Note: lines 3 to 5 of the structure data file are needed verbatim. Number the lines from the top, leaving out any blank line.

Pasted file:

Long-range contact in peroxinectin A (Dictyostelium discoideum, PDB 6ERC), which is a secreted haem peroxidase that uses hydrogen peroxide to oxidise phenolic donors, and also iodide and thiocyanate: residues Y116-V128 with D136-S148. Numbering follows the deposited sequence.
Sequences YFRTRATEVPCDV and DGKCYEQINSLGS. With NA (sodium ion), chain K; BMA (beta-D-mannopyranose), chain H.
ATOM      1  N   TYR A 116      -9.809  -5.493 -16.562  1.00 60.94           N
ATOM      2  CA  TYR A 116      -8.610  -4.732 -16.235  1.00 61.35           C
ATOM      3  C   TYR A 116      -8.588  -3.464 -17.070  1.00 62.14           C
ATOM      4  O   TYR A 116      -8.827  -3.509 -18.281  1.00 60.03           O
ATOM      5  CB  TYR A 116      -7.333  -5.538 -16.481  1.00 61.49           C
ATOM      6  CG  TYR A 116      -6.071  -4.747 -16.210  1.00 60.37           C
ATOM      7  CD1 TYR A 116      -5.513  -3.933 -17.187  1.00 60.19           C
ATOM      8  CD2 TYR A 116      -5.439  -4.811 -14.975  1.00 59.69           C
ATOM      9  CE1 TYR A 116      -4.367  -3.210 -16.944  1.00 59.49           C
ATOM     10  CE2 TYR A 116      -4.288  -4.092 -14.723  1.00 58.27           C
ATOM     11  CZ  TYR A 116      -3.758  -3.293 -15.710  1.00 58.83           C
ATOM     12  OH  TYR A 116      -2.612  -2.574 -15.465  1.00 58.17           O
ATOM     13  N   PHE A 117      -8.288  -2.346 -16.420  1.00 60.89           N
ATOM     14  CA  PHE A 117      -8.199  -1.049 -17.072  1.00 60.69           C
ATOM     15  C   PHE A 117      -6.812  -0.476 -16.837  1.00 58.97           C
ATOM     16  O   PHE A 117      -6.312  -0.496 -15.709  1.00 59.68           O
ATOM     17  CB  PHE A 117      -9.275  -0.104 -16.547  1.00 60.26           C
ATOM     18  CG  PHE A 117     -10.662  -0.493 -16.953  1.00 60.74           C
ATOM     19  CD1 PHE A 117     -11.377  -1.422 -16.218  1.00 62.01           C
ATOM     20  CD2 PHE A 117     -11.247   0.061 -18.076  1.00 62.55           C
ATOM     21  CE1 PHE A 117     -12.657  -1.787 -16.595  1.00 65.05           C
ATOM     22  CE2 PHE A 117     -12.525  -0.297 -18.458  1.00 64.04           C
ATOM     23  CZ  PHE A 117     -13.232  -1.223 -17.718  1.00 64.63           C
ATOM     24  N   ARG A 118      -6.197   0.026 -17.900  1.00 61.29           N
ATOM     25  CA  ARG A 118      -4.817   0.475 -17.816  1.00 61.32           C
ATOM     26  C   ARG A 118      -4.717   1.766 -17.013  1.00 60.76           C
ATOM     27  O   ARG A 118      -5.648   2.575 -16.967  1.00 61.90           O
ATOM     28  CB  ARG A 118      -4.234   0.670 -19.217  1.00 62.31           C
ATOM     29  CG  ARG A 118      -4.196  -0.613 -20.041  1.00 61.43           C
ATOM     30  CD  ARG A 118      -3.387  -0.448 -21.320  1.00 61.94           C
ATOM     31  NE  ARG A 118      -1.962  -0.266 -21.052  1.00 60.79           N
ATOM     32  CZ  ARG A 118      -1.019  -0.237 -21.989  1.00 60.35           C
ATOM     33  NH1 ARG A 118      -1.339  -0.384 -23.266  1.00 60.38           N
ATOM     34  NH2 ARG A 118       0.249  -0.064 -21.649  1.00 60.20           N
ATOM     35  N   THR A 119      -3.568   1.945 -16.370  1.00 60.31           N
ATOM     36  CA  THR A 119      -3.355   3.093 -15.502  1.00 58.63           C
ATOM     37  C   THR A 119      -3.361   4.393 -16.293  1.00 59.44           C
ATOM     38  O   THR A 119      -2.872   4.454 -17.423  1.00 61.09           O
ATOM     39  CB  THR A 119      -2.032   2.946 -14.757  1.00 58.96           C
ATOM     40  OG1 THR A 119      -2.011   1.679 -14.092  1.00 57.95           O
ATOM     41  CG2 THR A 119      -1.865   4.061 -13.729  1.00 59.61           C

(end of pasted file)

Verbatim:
ATOM      1  N   TYR A 116      -9.809  -5.493 -16.562  1.00 60.94           N
ATOM      2  CA  TYR A 116      -8.610  -4.732 -16.235  1.00 61.35           C
ATOM      3  C   TYR A 116      -8.588  -3.464 -17.070  1.00 62.14           C